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I'm programming in python.

I have the data of the following form:

(A, B, C, D, E, F, G, H, I)

Segments of this data are associated with a score, for example:

scores:

    (A, B, C, D) = .99
    (A, B, C, E) = .77
    (A, B, E) = .66
    (G,) = 1
    (I,) = .03
    (H, I) = .55
    (I, H) = .15
    (E, F, G) = .79
    (B,) = .93
    (A, C) = .46
    (D,) = .23
    (D, F, G) = .6
    (F, G, H) = .34
    (H,) = .09
    (Y, Z) = 1

We can get a score for this data as follows:

A B C E + D F G + H I = .77 * .6 * .55 = 0.2541

another possiblity is:

A B C D + E F G + H + I = .99 * .79 * .09 * .03 = 0.00211167

So, the first combination gives the higher score.

I wish to write an algorithm to establish for the data above the highest possible score. The members of data should no be repeated more than once. In other words:

A B C E + E F G + D + H I 

is not valid. How would you recommend I go about solving this?

Thanks,

Barry

EDIT: I should clarify that (H, I) != (I, H) and that (I, H) is not a subsegment for ABCDEFGHI, but is a subsegment of ABIHJ. Another thing I should mention is that scores is a very large set (millions) and the segment on which we're calculating the score has an average length of around 10. Furthermore, the way in which I calculate the score might change in the future. Maybe I'd like to add the subsegments and take an average instead of multipling, who knows... for that reason it might be better to seperate the code which calculates the possible combinations from the actual calculation of the score. At the moment, I'm inclined to think that itertools.combinations might offer a good starting point.

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Presumably for the above data the optimal score is 0.430155? –  Neil Dec 26 '11 at 21:27

4 Answers 4

up vote 2 down vote accepted

Brute-forcing, by using recursion (for each segment in order, we recursively find the best score using the segment, and the best score not using the segment. A score of 0 is assigned if there is no possible combination of segments for the remaining items):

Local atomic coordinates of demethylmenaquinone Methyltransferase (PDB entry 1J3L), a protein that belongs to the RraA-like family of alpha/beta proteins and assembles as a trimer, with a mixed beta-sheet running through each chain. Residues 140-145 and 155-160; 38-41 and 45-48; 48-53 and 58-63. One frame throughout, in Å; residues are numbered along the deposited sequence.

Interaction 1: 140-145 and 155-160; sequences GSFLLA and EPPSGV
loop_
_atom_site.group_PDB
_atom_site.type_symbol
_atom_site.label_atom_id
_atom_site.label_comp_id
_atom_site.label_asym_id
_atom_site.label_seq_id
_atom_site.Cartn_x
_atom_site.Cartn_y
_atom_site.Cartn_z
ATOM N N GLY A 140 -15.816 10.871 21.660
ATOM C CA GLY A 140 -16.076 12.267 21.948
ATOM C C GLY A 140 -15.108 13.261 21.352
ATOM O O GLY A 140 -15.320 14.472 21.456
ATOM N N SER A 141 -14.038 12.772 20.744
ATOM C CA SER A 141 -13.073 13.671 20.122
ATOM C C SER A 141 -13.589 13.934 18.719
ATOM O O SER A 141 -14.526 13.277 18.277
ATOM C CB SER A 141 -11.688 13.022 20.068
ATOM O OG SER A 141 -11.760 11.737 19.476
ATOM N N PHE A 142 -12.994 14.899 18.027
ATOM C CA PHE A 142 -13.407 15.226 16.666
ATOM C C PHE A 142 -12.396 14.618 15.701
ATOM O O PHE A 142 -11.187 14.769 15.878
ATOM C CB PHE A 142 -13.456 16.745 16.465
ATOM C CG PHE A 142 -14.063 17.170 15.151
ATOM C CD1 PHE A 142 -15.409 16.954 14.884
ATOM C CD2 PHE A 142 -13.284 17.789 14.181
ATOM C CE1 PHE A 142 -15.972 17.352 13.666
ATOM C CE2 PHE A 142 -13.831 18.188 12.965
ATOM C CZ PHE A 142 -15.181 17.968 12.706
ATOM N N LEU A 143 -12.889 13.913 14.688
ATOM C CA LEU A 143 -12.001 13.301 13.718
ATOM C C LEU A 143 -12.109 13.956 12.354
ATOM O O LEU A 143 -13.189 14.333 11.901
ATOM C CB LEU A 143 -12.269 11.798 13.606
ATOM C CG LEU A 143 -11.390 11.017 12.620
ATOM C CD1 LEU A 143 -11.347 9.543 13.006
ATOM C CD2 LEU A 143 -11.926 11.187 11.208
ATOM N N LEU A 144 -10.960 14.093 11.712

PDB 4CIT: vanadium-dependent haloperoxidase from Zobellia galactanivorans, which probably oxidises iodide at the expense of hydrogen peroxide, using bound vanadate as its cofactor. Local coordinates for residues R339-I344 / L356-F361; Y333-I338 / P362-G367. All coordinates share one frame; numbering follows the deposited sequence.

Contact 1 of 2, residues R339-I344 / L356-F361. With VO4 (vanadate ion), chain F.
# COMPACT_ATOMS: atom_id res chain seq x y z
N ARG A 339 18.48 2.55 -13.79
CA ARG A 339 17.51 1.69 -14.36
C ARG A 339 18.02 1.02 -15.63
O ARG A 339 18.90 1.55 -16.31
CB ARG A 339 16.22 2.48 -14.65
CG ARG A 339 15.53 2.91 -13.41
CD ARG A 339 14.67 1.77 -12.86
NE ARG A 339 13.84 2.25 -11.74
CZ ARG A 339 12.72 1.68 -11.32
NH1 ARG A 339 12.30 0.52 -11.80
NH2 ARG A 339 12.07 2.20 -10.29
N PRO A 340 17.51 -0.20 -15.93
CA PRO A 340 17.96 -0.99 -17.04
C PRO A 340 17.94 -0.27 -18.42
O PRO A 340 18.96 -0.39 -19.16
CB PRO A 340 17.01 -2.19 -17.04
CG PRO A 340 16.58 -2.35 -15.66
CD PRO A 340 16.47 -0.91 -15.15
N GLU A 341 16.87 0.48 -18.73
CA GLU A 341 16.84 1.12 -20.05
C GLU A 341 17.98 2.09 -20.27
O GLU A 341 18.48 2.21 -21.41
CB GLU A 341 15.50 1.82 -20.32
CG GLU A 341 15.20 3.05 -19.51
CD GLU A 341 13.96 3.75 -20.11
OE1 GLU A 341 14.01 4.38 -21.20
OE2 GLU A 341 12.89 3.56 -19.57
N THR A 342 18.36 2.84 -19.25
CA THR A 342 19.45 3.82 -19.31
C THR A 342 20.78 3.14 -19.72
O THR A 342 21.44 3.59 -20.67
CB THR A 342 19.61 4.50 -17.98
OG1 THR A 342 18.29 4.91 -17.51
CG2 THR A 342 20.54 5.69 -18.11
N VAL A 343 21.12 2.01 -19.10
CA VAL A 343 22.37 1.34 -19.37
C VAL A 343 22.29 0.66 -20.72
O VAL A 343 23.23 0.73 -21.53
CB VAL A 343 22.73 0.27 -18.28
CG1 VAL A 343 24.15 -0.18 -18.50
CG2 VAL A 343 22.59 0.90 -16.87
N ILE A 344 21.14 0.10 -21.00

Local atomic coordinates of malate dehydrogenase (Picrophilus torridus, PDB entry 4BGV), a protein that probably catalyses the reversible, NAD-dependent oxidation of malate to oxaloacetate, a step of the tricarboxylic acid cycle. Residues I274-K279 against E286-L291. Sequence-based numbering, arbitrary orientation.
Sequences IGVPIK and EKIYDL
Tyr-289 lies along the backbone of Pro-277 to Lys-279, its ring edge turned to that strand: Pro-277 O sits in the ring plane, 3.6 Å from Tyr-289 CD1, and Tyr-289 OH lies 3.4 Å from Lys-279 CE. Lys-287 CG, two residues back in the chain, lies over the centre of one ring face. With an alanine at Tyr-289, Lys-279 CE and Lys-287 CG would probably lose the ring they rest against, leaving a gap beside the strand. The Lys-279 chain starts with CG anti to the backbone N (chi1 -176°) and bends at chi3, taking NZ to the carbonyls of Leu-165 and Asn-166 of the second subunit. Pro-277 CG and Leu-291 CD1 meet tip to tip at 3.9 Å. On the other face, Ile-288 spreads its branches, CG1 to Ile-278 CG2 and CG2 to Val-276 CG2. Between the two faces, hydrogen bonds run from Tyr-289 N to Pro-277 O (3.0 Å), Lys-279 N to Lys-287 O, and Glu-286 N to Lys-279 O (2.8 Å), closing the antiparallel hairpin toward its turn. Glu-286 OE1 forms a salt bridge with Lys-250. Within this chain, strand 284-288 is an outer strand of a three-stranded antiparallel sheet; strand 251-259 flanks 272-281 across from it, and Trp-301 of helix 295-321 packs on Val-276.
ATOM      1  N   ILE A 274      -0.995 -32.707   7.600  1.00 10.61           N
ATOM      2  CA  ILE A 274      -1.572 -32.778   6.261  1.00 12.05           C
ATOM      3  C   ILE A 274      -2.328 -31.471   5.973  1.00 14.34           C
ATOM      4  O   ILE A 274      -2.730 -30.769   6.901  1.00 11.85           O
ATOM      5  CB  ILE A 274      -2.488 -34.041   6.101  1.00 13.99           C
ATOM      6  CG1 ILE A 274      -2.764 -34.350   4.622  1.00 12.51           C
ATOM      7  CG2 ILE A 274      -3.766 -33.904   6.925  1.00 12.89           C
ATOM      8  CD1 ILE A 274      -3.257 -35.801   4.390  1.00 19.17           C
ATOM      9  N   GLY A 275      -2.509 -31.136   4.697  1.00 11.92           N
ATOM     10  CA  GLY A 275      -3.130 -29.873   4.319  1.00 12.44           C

segment_scores = (('A', 'B', 'C', 'D'), .99), (('A', 'B', 'C', 'E'), .77) #, ...

def best_score_for(items, segments, subtotal = 1.0):
    if not items: return subtotal
    if not segments: return 0.0
    segment, score = segments[0]
    best_without = best_score_for(items, segments[1:], subtotal)
    return max(
        best_score_for(items.difference(segment), segments[1:], subtotal * score),
        best_without
    ) if items.issuperset(segment) else best_without

best_score_for(set('ABCDEFGHI'), segment_scores) # .430155
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admirable piece of code. but where do you make sure you don't use the same item twice? may not be an issue for the current dataset, and it's a bit unlikely because you want to use LESS segments, not more, but you might up violating that condition in some situations nonetheless. So I'd propose going through the first path only if all elements of segment are in items –  Nicolas78 Dec 26 '11 at 22:10
    
segment_scores = (('A', 'B'), 1), (('B','C'), 1), (('C'), 0.5) –  Nicolas78 Dec 26 '11 at 22:19
    
Ah, I see what you mean. Easily fixed (and fixed now). –  Karl Knechtel Dec 26 '11 at 22:25

This sounds like a NP-complete problem in disguise, a derivative of the Knapsack problem. This means you may have to walk through all possibilities to get an exact solution.